Condensed from The Washington Post 3/27/21 article by Jess McHugh
American women had been getting together to study the Bible since the 17th century, but it wasn’t until the late 18th century that secular reading circles emerged, around the same time as their European counterparts. Reading circles, a precursor to book clubs, ranged widely in what they read, from belles lettres to science.
An avowed interest in expanding women’s freedoms was often a driving force behind these groups. Hannah Mather Crocker, who founded a reading circle in 18th century Boston, was an advocate for women’s participation in freemasonry and would go on to write the foundational treatise “Observations on the Real Rights of Women.”
Journalist Margaret Fuller, the first American female war correspondent, a magazine editor and an all- around feminist renegade, held one session of what she called her “conversations” in 1839. Her conversations, much like many literary circles, were a way for women to pursue truth, knowledge and an understanding of themselves and the world around them.
Reading circles crossed racial and class lines, too. In 1827, Black women in Lynn, Mass., formed one of the first reading groups for Black women, the Society of Young Ladies. Black women in other cities on the East Coast would soon follow suit.
The first half of the 20th century was the heyday of the Book of the Month Club and the Great Books movement, both of which encouraged average Americans to take on hefty literary novels. As women continued to be barred from many top universities, the craving for a space to explore big ideas through books never went away.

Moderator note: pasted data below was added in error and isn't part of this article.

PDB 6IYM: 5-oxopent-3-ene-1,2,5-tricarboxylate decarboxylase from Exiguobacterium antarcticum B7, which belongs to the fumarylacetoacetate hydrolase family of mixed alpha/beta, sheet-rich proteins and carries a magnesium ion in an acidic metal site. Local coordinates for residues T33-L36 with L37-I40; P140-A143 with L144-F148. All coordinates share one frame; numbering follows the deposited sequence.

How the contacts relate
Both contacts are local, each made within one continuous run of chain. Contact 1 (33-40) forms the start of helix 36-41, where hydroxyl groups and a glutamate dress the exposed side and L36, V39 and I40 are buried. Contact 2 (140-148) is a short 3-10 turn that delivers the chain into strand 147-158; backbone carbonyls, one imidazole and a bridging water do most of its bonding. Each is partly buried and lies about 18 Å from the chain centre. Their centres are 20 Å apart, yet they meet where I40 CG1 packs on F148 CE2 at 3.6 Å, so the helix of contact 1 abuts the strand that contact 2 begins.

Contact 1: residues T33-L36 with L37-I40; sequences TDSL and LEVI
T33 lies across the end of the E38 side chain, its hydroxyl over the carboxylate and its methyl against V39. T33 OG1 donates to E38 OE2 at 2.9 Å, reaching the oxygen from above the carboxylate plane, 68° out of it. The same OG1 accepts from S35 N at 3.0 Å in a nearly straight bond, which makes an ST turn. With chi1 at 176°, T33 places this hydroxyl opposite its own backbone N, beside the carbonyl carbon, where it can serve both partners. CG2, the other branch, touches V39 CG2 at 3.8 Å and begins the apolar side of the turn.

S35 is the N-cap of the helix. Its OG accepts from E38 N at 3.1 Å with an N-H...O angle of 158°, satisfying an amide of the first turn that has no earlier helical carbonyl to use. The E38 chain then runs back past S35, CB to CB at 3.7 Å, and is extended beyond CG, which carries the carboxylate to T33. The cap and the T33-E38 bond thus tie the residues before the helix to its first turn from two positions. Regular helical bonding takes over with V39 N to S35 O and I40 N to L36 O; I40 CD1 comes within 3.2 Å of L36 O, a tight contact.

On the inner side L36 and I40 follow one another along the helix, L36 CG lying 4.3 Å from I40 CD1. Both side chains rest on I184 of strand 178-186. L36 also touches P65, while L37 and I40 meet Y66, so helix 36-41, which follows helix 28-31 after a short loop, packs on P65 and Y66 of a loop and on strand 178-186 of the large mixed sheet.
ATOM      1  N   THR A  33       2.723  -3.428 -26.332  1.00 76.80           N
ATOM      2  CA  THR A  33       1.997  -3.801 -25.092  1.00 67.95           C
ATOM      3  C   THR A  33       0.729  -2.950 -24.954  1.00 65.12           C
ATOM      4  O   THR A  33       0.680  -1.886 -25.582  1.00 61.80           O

After women began being accepted to institutions of higher education en masse in the 1960s, the role of these groups flipped: Where women once joined book clubs to make up for the education they were denied, now they joined to extend the pleasures they enjoyed at college.
Once on the fringes, women are now one of the most important driving forces in the book world. They continue to amount for a staggering 80 percent of all fiction sales. One commentator went so far as to write: “Without women the novel would die.”
Oprah Winfrey’s launch of her book club in 1996 was a turning point in the history of book clubs. In the first three years, each book Oprah chose averaged sales of 1.4 million copies.
Christy Craig, PhD, is a sociologist who examined the subversive possibilities of women’s book clubs. From 2013 to 2015, she conducted research on book clubs in the United States and Ireland, interviewing 53 women ages 19 to80. “Womenturnedtobookclubstoreallyconstruct important social networks, and that proved incredibly valuable,” she said. “Through these book clubs women found important partnerships to support themselves through things like chemotherapy.”
That has proved true during the pandemic, as book clubs meet online, and some have seen increased attendance. Readers seek out a particular intimacy that can be bridged through books. They find “real society,” as Margaret Fuller once wrote. In an uncertain world, book clubs can still serve as a place built on “patience, mutual reverence, and fearlessness”.